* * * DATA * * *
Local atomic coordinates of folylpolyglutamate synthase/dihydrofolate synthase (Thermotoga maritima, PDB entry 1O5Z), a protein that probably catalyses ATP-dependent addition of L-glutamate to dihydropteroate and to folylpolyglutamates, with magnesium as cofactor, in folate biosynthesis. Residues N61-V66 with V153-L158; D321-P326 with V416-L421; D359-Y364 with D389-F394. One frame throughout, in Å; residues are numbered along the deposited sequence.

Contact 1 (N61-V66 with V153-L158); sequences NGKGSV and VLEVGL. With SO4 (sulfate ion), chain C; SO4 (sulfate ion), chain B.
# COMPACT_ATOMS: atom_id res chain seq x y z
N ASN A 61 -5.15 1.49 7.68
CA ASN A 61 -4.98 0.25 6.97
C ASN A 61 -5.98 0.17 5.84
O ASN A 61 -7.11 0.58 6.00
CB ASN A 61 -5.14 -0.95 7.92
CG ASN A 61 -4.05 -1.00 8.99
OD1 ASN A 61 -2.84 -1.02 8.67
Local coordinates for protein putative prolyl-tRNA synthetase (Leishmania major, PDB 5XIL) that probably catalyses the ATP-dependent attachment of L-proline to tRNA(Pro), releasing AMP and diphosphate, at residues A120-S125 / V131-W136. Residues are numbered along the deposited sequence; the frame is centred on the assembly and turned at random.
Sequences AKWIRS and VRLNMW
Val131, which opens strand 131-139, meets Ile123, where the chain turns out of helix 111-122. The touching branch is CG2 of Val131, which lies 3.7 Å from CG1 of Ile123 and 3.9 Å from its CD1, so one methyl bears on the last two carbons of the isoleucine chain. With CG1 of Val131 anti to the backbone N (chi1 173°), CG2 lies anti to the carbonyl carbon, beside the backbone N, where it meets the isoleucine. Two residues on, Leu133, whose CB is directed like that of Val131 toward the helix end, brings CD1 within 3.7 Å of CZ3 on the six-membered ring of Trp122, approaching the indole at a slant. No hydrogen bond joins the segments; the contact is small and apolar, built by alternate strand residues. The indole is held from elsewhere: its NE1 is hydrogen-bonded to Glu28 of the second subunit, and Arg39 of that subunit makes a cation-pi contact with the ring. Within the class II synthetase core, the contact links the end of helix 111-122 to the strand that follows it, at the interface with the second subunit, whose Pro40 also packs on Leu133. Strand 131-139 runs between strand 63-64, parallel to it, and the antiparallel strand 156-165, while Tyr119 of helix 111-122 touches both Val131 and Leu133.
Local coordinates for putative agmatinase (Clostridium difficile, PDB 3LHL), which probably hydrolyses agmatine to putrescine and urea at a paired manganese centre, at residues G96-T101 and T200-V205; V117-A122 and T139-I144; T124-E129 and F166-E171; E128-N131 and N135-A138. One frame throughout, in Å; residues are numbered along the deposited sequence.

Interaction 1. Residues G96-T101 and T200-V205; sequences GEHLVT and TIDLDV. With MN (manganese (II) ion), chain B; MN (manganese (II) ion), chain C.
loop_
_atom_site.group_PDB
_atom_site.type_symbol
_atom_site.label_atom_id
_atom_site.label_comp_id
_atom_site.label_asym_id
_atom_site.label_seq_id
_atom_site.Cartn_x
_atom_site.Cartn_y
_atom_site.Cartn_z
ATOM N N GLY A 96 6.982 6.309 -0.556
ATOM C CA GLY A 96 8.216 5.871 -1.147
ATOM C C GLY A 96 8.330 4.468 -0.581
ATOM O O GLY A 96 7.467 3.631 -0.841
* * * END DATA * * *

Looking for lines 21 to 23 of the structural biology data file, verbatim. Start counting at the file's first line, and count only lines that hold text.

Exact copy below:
_atom_site.label_asym_id
_atom_site.label_seq_id
_atom_site.Cartn_x